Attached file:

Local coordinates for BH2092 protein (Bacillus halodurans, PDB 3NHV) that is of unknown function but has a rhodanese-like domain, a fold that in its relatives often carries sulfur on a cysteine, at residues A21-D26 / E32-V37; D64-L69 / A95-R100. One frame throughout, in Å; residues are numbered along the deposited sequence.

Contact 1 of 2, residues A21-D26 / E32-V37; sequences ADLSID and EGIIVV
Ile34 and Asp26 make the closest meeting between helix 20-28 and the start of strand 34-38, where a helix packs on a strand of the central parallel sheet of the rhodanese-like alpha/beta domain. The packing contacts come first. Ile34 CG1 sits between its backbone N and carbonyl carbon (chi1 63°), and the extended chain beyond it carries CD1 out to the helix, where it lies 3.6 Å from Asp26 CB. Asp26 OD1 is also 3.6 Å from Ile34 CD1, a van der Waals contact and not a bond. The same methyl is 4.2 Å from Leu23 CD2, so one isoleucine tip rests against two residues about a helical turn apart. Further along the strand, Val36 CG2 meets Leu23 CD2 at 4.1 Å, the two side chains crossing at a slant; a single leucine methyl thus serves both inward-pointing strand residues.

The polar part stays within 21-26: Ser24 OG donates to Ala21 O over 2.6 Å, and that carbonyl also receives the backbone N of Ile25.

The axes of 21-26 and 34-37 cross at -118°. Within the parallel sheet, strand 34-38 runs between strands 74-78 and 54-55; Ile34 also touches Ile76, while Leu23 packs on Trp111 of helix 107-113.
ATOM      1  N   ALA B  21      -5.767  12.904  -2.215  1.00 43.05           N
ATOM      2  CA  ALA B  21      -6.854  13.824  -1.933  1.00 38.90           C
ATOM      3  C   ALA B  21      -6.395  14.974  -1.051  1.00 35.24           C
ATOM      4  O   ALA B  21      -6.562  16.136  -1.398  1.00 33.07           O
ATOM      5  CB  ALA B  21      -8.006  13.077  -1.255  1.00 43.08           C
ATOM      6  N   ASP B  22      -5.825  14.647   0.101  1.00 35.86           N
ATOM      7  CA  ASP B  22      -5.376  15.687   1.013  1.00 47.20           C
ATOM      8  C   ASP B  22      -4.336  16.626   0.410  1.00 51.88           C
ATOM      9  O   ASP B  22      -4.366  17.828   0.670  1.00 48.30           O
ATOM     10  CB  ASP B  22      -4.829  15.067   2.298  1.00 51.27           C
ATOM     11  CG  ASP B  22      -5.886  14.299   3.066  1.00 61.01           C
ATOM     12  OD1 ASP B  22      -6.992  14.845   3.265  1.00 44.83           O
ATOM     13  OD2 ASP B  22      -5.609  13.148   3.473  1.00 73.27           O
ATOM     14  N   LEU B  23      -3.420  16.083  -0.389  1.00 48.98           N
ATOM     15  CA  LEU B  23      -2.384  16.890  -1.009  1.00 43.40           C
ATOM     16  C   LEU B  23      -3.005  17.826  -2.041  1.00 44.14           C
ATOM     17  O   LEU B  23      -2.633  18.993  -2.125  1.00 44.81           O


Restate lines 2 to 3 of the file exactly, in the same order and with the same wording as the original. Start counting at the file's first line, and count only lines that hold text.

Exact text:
Contact 1 of 2, residues A21-D26 / E32-V37; sequences ADLSID and EGIIVV
Ile34 and Asp26 make the closest meeting between helix 20-28 and the start of strand 34-38, where a helix packs on a strand of the central parallel sheet of the rhodanese-like alpha/beta domain. The packing contacts come first. Ile34 CG1 sits between its backbone N and carbonyl carbon (chi1 63°), and the extended chain beyond it carries CD1 out to the helix, where it lies 3.6 Å from Asp26 CB. Asp26 OD1 is also 3.6 Å from Ile34 CD1, a van der Waals contact and not a bond. The same methyl is 4.2 Å from Leu23 CD2, so one isoleucine tip rests against two residues about a helical turn apart. Further along the strand, Val36 CG2 meets Leu23 CD2 at 4.1 Å, the two side chains crossing at a slant; a single leucine methyl thus serves both inward-pointing strand residues.